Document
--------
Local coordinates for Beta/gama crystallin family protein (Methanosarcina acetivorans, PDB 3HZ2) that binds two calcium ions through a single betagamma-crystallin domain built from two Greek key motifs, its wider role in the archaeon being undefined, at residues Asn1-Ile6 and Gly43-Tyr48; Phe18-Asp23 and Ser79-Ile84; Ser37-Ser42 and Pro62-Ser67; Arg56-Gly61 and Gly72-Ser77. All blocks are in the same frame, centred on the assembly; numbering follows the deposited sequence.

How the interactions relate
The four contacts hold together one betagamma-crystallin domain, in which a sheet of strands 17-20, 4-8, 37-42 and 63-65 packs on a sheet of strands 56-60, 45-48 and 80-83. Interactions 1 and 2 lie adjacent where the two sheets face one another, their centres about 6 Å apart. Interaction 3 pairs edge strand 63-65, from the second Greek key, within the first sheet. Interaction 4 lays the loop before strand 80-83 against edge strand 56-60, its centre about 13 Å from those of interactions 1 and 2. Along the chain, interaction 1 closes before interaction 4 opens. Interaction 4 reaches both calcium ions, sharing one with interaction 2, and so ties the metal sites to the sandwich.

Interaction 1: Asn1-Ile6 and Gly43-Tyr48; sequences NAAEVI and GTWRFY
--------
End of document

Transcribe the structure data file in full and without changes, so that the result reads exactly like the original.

Local coordinates for Beta/gama crystallin family protein (Methanosarcina acetivorans, PDB 3HZ2) that binds two calcium ions through a single betagamma-crystallin domain built from two Greek key motifs, its wider role in the archaeon being undefined, at residues Asn1-Ile6 and Gly43-Tyr48; Phe18-Asp23 and Ser79-Ile84; Ser37-Ser42 and Pro62-Ser67; Arg56-Gly61 and Gly72-Ser77. All blocks are in the same frame, centred on the assembly; numbering follows the deposited sequence.

How the interactions relate
The four contacts hold together one betagamma-crystallin domain, in which a sheet of strands 17-20, 4-8, 37-42 and 63-65 packs on a sheet of strands 56-60, 45-48 and 80-83. Interactions 1 and 2 lie adjacent where the two sheets face one another, their centres about 6 Å apart. Interaction 3 pairs edge strand 63-65, from the second Greek key, within the first sheet. Interaction 4 lays the loop before strand 80-83 against edge strand 56-60, its centre about 13 Å from those of interactions 1 and 2. Along the chain, interaction 1 closes before interaction 4 opens. Interaction 4 reaches both calcium ions, sharing one with interaction 2, and so ties the metal sites to the sandwich.

Interaction 1: Asn1-Ile6 and Gly43-Tyr48; sequences NAAEVI and GTWRFY